Sucralose prices to keep falling

by Jeff Gelski
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LONDON — Price erosion for sucralose should be about 25% in the 2015 financial year, according to a Sept. 23 trading update from Tate & Lyle, P.L.C. Back in February, the company anticipated an erosion of about 15% for the high-intensity sweetener. In the first half of the current fiscal year, the average level of price erosion for sucralose was higher than anticipated, according to the London-based company.

Javed Ahmed, chief executive of Tate & Lyle, said the “irrational behavior” of some companies in the sucralose market makes the market difficult to read.

“So whether they look at, the competition looks at economics in the same way we do, well, I can’t guess that, but clearly at some point if you’re not covering your costs, it’s hard to do business at that point,” Mr. Ahmed said in a Sept. 23 trading statement call. “So that’s, when I say irrational, that’s what I mean. We probably can never estimate a competitor’s costs completely to the penny, but we think we’ve probably got a fairly good range of what we think that cost structure is because the technology we know they’re using is something we were using a number of years ago, and we’ve moved on to a continuous processing technology, which we know gives us a cost advantage.”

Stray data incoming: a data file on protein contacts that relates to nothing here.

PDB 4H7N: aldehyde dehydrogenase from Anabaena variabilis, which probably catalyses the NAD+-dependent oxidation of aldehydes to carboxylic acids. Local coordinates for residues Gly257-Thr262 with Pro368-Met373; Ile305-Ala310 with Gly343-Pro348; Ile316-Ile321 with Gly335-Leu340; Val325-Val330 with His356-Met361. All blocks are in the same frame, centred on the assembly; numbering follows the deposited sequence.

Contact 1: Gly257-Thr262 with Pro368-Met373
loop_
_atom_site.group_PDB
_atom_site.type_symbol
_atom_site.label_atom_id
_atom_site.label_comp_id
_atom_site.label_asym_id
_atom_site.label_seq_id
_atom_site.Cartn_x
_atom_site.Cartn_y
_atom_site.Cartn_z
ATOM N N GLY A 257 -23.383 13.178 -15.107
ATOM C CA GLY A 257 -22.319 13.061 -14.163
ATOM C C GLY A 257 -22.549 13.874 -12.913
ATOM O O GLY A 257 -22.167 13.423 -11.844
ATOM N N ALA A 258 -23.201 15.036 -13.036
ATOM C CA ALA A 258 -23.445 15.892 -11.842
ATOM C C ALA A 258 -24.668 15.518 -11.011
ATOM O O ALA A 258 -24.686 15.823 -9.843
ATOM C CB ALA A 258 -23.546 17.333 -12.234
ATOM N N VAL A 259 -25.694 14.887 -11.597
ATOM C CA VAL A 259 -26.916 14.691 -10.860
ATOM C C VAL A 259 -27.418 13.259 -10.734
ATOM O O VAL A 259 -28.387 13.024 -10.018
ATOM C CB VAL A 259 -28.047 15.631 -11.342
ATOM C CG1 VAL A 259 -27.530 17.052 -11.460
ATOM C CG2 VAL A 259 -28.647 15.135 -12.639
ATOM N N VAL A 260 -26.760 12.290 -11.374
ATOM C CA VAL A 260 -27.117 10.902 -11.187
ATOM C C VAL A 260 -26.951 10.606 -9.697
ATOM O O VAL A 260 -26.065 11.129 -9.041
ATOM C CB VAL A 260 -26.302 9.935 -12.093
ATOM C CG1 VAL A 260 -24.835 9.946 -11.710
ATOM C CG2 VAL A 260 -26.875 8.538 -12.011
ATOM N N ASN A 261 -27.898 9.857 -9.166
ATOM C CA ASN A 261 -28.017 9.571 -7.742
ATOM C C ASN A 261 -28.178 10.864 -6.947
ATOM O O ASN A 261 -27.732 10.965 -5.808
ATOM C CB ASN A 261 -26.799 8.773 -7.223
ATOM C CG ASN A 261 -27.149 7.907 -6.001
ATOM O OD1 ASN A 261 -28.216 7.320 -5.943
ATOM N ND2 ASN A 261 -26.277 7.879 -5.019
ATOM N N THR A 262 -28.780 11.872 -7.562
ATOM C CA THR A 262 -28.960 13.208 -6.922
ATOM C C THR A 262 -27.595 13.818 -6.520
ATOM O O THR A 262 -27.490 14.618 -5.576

Tate & Lyle’s low inventories in the United States led to about a £10 million ($16.4 million) reduction in first-quarter profits. A disruption to Tate & Lyle’s global supply chain then persisted longer than anticipated because of plant network challenges, low inventory levels and misalignments between consumer demand and available inventory. As a result, Tate & Lyle expects to incur additional non-recurring costs of about £20 million in the second quarter ended Sept. 30, bringing total first-half costs to about £40 million.

“The key No. 1 priority was to ensure that we serviced our customers, and if we had to air-freight stuff, we air-freighted stuff,” Mr. Ahmed said. “That cost us money.”

Further non-recurring costs should be about £10 million in the second half of the financial year. Mr. Ahmed has instigated a review of the company’s planning and supply chain processes. Nick Hampton, chief financial officer, will lead the review.

In the first half of this fiscal year, Tate & Lyle expects adjusted profit before tax in the range of £95 million ($155.5 million) to £105 million ($171.9 million). Adjust profit before tax for the full fiscal year should be in the range of £230 million to £245 million. The company plans to give full six-month results on Nov. 6.

The company expects to introduce two new products in the next few weeks, Mr. Ahmed said.

“In this particular case, we’re talking about one specifically in the specialty starches and one in the sweeteners area,” he said.
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